Sunday, June 03, 2007

Remind me not to do yoga with him

I've never been a fan of Jackass or any of those crazy-stunt shows that focus on attention starved boys kicking each other in the groin. I'm not sure what they do or say to each other to convince themselves that their little dares are worth taking. Perry Caravello must have known what he was getting into doing business with Johnny Knoxville. And at some point while putting his genitals a mousetrap he must have thought This might not be entirely pleasant.

Yes. He put his genitals in a mousetrap.

His lawsuit now claims that he was injured. Not a surprise. Wasn't that the whole point? I don't know how much tissue damage is necessary to constitute injury but even if there was no tissue damage I'm willing to go ahead and say that a mousetrap snapping on your slim-jim counts as an injury. So don't do it.

Here's the surprise. The lawsuit makes the following claim.

Plaintiff agreed to do so, and, much to his emotional tranquility and to his physical harm, was severely injured when the trap literally went on his manhood[.]

Is this a legal term? Emotional tranquility? Uhhh...what? Either this is a mistake or Mr Caravello is one hell of a Buddhist.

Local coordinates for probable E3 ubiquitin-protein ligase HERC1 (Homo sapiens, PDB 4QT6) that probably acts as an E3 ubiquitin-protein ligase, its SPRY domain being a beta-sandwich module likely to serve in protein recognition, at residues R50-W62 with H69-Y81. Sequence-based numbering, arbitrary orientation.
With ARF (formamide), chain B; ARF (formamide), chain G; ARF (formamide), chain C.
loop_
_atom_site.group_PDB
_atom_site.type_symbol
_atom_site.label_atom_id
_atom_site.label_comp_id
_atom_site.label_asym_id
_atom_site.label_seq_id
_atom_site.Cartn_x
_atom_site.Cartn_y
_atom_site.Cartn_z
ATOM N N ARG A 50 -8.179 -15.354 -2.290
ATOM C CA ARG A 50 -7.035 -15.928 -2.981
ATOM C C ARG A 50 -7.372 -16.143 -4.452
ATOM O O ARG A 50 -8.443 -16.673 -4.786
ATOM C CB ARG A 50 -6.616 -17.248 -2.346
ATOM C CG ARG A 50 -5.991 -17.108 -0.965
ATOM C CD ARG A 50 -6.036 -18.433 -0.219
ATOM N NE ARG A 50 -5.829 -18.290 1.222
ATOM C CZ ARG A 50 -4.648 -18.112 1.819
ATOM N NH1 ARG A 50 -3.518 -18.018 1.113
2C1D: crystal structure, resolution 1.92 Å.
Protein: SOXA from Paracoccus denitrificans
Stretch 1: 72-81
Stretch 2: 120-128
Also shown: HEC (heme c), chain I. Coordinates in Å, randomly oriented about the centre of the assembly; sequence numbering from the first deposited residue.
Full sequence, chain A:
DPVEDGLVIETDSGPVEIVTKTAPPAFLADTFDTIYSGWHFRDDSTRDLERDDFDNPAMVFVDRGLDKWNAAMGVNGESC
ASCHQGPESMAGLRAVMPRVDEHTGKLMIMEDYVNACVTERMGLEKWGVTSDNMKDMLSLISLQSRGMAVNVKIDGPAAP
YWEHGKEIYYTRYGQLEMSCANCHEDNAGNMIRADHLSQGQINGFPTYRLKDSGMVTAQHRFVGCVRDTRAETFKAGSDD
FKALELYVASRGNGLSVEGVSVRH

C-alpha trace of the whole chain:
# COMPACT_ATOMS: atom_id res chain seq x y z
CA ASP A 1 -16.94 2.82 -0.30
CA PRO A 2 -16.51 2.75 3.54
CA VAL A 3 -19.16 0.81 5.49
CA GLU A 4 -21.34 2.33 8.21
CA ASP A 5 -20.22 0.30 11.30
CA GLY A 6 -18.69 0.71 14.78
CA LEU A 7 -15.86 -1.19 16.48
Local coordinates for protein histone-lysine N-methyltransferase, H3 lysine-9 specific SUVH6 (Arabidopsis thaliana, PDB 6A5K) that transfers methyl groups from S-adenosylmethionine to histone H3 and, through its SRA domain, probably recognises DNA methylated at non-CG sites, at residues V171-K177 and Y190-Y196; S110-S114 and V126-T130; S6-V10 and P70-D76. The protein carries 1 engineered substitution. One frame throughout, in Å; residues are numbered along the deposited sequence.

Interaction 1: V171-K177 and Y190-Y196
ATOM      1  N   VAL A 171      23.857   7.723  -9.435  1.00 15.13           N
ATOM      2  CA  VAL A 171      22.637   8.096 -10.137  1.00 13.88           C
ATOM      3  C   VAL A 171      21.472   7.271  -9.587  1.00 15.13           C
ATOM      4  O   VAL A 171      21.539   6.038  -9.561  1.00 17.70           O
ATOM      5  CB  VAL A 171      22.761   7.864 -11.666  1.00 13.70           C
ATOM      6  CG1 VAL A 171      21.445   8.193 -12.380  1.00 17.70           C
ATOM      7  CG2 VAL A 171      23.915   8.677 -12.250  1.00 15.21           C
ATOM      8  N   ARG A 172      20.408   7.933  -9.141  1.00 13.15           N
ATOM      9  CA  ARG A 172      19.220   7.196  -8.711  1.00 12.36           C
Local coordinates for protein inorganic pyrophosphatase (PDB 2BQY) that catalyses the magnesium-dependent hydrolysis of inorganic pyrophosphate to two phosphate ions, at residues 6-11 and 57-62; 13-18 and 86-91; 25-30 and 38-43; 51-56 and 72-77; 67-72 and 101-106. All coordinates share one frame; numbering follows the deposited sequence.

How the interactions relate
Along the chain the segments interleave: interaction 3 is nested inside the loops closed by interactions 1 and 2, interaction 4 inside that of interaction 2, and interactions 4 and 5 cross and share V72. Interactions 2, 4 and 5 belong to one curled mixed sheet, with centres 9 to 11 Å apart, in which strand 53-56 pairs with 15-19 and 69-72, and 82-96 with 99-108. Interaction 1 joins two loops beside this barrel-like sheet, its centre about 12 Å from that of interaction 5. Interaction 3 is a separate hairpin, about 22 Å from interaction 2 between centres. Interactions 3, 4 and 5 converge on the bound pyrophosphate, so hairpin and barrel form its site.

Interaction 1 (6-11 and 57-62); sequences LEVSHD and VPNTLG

The phrase anticipates the phrase "was severely injured" and the sentence is trying to say that his emotional tranquility was severely injured -- he sustained severe injury to his emotional tranquility. But putting it alongside "physical harm" confuses the whole sentence. How can severe injury undo his emotional stability while at the same time furthering his physical harm? But if "and to his physical harm" is a parenthetical that isn't coordinated with "to his emotional tranquility" then we have a reading that makes more sense to me. Let's see if we can rewrite that just a little:

"In regard to his emotional tranquility (and this caused him physical harm) he was severely injured when the trap literally went on his manhood."

Now one last question. Did it hurt as soon as it "went on" his manhood or was it when it "went-off on" his manhood? It doesn't matter. It was a stupid idea from the beginning.

And according to the lawsuit he didn't get paid. Yeah I'm sure that stings.

1 comment:

  1. That whole claim sounds wrong -- the wording is terribly unprofessional and weird. Did a lawyer really write this? (Not that I am under the assumption that lawyers are always, or ever, particularly good writers.) Maybe it should be "when the trap was sprung on his manhood." Or . . . "released on his manhood." Haaaa.


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